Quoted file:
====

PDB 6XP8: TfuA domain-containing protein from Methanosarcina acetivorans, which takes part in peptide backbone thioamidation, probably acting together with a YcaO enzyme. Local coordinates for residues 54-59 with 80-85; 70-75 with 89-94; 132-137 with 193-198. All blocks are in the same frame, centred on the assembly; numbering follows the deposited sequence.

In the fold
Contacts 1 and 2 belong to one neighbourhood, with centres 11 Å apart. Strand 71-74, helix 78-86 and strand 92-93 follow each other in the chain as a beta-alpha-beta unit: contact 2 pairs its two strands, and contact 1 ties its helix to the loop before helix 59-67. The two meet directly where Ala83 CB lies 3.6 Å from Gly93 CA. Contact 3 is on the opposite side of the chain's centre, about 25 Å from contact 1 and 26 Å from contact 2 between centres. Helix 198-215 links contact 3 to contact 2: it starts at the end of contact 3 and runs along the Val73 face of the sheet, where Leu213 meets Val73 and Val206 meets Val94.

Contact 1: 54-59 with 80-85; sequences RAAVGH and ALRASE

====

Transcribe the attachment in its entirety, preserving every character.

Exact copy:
PDB 6XP8: TfuA domain-containing protein from Methanosarcina acetivorans, which takes part in peptide backbone thioamidation, probably acting together with a YcaO enzyme. Local coordinates for residues 54-59 with 80-85; 70-75 with 89-94; 132-137 with 193-198. All blocks are in the same frame, centred on the assembly; numbering follows the deposited sequence.

In the fold
Contacts 1 and 2 belong to one neighbourhood, with centres 11 Å apart. Strand 71-74, helix 78-86 and strand 92-93 follow each other in the chain as a beta-alpha-beta unit: contact 2 pairs its two strands, and contact 1 ties its helix to the loop before helix 59-67. The two meet directly where Ala83 CB lies 3.6 Å from Gly93 CA. Contact 3 is on the opposite side of the chain's centre, about 25 Å from contact 1 and 26 Å from contact 2 between centres. Helix 198-215 links contact 3 to contact 2: it starts at the end of contact 3 and runs along the Val73 face of the sheet, where Leu213 meets Val73 and Val206 meets Val94.

Contact 1: 54-59 with 80-85; sequences RAAVGH and ALRASE